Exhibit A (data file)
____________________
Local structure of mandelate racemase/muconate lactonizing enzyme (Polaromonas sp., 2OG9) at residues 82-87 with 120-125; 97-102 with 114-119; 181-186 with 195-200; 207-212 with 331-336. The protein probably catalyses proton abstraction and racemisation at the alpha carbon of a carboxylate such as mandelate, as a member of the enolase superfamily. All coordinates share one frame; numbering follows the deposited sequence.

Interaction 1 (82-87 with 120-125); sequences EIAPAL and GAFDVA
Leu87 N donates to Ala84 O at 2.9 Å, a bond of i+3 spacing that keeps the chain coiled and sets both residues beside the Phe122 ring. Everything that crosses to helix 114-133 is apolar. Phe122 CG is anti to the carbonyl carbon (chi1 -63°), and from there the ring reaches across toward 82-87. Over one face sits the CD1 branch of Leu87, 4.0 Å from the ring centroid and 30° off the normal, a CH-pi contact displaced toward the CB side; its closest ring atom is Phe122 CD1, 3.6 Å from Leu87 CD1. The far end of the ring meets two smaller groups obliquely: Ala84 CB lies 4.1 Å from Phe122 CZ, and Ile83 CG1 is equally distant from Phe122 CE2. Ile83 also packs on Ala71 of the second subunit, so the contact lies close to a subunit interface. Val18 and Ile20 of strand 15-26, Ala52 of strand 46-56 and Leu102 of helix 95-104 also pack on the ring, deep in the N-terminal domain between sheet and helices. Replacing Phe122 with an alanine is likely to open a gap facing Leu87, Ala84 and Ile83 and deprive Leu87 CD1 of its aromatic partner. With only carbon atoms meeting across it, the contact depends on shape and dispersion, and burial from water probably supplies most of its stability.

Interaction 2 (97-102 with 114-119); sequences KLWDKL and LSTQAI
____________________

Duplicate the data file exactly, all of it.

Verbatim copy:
Local structure of mandelate racemase/muconate lactonizing enzyme (Polaromonas sp., 2OG9) at residues 82-87 with 120-125; 97-102 with 114-119; 181-186 with 195-200; 207-212 with 331-336. The protein probably catalyses proton abstraction and racemisation at the alpha carbon of a carboxylate such as mandelate, as a member of the enolase superfamily. All coordinates share one frame; numbering follows the deposited sequence.

Interaction 1 (82-87 with 120-125); sequences EIAPAL and GAFDVA
Leu87 N donates to Ala84 O at 2.9 Å, a bond of i+3 spacing that keeps the chain coiled and sets both residues beside the Phe122 ring. Everything that crosses to helix 114-133 is apolar. Phe122 CG is anti to the carbonyl carbon (chi1 -63°), and from there the ring reaches across toward 82-87. Over one face sits the CD1 branch of Leu87, 4.0 Å from the ring centroid and 30° off the normal, a CH-pi contact displaced toward the CB side; its closest ring atom is Phe122 CD1, 3.6 Å from Leu87 CD1. The far end of the ring meets two smaller groups obliquely: Ala84 CB lies 4.1 Å from Phe122 CZ, and Ile83 CG1 is equally distant from Phe122 CE2. Ile83 also packs on Ala71 of the second subunit, so the contact lies close to a subunit interface. Val18 and Ile20 of strand 15-26, Ala52 of strand 46-56 and Leu102 of helix 95-104 also pack on the ring, deep in the N-terminal domain between sheet and helices. Replacing Phe122 with an alanine is likely to open a gap facing Leu87, Ala84 and Ile83 and deprive Leu87 CD1 of its aromatic partner. With only carbon atoms meeting across it, the contact depends on shape and dispersion, and burial from water probably supplies most of its stability.

Interaction 2 (97-102 with 114-119); sequences KLWDKL and LSTQAI